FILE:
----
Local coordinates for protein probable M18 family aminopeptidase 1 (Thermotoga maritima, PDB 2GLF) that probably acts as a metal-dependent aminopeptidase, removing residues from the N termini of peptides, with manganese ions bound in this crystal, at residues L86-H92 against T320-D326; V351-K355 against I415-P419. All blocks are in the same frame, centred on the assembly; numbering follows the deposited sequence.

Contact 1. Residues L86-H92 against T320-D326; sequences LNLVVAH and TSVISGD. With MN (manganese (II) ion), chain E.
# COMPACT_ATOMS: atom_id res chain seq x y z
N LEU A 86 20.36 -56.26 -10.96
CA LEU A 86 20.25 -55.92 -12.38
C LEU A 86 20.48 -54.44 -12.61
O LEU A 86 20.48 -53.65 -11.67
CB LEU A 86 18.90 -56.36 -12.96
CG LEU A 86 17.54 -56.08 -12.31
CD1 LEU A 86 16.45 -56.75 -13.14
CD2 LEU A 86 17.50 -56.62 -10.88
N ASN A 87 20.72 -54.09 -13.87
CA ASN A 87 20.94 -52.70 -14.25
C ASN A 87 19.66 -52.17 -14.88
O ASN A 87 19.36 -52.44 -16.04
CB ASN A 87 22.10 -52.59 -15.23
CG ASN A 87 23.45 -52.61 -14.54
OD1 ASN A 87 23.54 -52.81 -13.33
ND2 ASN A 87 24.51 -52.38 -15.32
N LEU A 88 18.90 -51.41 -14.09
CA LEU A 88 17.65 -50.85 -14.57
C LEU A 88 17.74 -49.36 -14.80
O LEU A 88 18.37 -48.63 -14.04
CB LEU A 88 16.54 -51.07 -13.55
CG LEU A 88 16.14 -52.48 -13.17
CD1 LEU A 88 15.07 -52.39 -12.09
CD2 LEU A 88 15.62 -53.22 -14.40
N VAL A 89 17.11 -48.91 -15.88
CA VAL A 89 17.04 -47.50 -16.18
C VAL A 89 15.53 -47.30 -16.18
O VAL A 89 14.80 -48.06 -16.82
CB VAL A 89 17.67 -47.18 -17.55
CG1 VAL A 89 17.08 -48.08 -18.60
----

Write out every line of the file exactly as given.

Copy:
Local coordinates for protein probable M18 family aminopeptidase 1 (Thermotoga maritima, PDB 2GLF) that probably acts as a metal-dependent aminopeptidase, removing residues from the N termini of peptides, with manganese ions bound in this crystal, at residues L86-H92 against T320-D326; V351-K355 against I415-P419. All blocks are in the same frame, centred on the assembly; numbering follows the deposited sequence.

Contact 1. Residues L86-H92 against T320-D326; sequences LNLVVAH and TSVISGD. With MN (manganese (II) ion), chain E.
# COMPACT_ATOMS: atom_id res chain seq x y z
N LEU A 86 20.36 -56.26 -10.96
CA LEU A 86 20.25 -55.92 -12.38
C LEU A 86 20.48 -54.44 -12.61
O LEU A 86 20.48 -53.65 -11.67
CB LEU A 86 18.90 -56.36 -12.96
CG LEU A 86 17.54 -56.08 -12.31
CD1 LEU A 86 16.45 -56.75 -13.14
CD2 LEU A 86 17.50 -56.62 -10.88
N ASN A 87 20.72 -54.09 -13.87
CA ASN A 87 20.94 -52.70 -14.25
C ASN A 87 19.66 -52.17 -14.88
O ASN A 87 19.36 -52.44 -16.04
CB ASN A 87 22.10 -52.59 -15.23
CG ASN A 87 23.45 -52.61 -14.54
OD1 ASN A 87 23.54 -52.81 -13.33
ND2 ASN A 87 24.51 -52.38 -15.32
N LEU A 88 18.90 -51.41 -14.09
CA LEU A 88 17.65 -50.85 -14.57
C LEU A 88 17.74 -49.36 -14.80
O LEU A 88 18.37 -48.63 -14.04
CB LEU A 88 16.54 -51.07 -13.55
CG LEU A 88 16.14 -52.48 -13.17
CD1 LEU A 88 15.07 -52.39 -12.09
CD2 LEU A 88 15.62 -53.22 -14.40
N VAL A 89 17.11 -48.91 -15.88
CA VAL A 89 17.04 -47.50 -16.18
C VAL A 89 15.53 -47.30 -16.18
O VAL A 89 14.80 -48.06 -16.82
CB VAL A 89 17.67 -47.18 -17.55
CG1 VAL A 89 17.08 -48.08 -18.60